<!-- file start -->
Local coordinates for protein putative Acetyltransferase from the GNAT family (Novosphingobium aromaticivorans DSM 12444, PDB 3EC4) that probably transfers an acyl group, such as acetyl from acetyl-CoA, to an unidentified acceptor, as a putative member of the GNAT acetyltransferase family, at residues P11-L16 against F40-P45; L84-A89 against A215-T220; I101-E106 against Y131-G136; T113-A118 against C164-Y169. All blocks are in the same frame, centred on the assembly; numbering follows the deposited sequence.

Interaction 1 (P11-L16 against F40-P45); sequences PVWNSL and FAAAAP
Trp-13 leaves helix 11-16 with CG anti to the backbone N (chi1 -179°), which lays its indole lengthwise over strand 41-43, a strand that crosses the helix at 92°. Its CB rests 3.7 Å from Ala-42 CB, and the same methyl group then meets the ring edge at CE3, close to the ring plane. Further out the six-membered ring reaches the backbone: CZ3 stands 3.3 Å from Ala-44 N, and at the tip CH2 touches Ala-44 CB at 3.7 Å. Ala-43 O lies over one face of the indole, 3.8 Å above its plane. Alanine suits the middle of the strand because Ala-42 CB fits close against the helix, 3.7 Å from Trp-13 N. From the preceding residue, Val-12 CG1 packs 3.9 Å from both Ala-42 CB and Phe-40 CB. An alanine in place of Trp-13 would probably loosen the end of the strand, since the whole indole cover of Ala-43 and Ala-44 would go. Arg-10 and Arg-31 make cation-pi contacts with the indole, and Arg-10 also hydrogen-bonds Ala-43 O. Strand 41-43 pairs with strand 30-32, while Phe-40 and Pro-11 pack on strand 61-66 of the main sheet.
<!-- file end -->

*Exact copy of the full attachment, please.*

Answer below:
Local coordinates for protein putative Acetyltransferase from the GNAT family (Novosphingobium aromaticivorans DSM 12444, PDB 3EC4) that probably transfers an acyl group, such as acetyl from acetyl-CoA, to an unidentified acceptor, as a putative member of the GNAT acetyltransferase family, at residues P11-L16 against F40-P45; L84-A89 against A215-T220; I101-E106 against Y131-G136; T113-A118 against C164-Y169. All blocks are in the same frame, centred on the assembly; numbering follows the deposited sequence.

Interaction 1 (P11-L16 against F40-P45); sequences PVWNSL and FAAAAP
Trp-13 leaves helix 11-16 with CG anti to the backbone N (chi1 -179°), which lays its indole lengthwise over strand 41-43, a strand that crosses the helix at 92°. Its CB rests 3.7 Å from Ala-42 CB, and the same methyl group then meets the ring edge at CE3, close to the ring plane. Further out the six-membered ring reaches the backbone: CZ3 stands 3.3 Å from Ala-44 N, and at the tip CH2 touches Ala-44 CB at 3.7 Å. Ala-43 O lies over one face of the indole, 3.8 Å above its plane. Alanine suits the middle of the strand because Ala-42 CB fits close against the helix, 3.7 Å from Trp-13 N. From the preceding residue, Val-12 CG1 packs 3.9 Å from both Ala-42 CB and Phe-40 CB. An alanine in place of Trp-13 would probably loosen the end of the strand, since the whole indole cover of Ala-43 and Ala-44 would go. Arg-10 and Arg-31 make cation-pi contacts with the indole, and Arg-10 also hydrogen-bonds Ala-43 O. Strand 41-43 pairs with strand 30-32, while Phe-40 and Pro-11 pack on strand 61-66 of the main sheet.